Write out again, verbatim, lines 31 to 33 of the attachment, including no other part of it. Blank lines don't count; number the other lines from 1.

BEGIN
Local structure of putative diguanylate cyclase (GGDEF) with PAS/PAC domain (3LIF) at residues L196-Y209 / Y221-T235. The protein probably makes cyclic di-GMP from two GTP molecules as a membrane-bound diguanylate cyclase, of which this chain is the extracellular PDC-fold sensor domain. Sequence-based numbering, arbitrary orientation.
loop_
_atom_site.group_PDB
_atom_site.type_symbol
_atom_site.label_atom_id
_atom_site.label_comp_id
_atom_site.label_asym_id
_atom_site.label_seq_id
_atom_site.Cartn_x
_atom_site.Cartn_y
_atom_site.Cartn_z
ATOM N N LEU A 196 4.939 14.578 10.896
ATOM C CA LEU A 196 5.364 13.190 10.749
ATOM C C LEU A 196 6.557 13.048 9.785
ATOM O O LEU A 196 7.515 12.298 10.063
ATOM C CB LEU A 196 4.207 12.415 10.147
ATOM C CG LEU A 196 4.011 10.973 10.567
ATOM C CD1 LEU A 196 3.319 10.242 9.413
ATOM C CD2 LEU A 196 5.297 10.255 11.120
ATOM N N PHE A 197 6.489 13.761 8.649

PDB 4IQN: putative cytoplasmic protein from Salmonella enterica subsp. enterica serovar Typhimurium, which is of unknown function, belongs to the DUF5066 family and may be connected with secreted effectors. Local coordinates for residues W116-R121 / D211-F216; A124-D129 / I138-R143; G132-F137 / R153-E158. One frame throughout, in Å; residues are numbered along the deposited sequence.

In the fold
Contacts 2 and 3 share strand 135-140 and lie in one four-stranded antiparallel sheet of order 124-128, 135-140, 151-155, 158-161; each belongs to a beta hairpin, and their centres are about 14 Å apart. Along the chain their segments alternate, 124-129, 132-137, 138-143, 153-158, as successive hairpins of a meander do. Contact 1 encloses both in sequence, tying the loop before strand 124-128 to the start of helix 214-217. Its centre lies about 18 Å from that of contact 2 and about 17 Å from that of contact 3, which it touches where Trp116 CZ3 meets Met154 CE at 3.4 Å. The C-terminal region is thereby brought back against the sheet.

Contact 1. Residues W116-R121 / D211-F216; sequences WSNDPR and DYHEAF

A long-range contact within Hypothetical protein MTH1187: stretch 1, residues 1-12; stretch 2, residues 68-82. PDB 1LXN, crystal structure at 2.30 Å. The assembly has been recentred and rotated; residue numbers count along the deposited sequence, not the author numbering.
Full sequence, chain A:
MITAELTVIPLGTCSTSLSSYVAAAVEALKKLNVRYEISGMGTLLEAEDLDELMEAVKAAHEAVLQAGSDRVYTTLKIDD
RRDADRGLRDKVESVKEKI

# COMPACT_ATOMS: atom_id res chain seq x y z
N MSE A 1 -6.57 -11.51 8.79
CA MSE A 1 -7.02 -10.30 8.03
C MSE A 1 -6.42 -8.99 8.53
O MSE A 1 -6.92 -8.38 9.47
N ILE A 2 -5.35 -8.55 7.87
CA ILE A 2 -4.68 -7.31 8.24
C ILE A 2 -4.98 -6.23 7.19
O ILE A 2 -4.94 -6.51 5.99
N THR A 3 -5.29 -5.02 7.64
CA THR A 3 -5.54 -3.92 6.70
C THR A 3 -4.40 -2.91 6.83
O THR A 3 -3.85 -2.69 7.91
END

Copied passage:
CA MSE A 1 -7.02 -10.30 8.03
C MSE A 1 -6.42 -8.99 8.53
O MSE A 1 -6.92 -8.38 9.47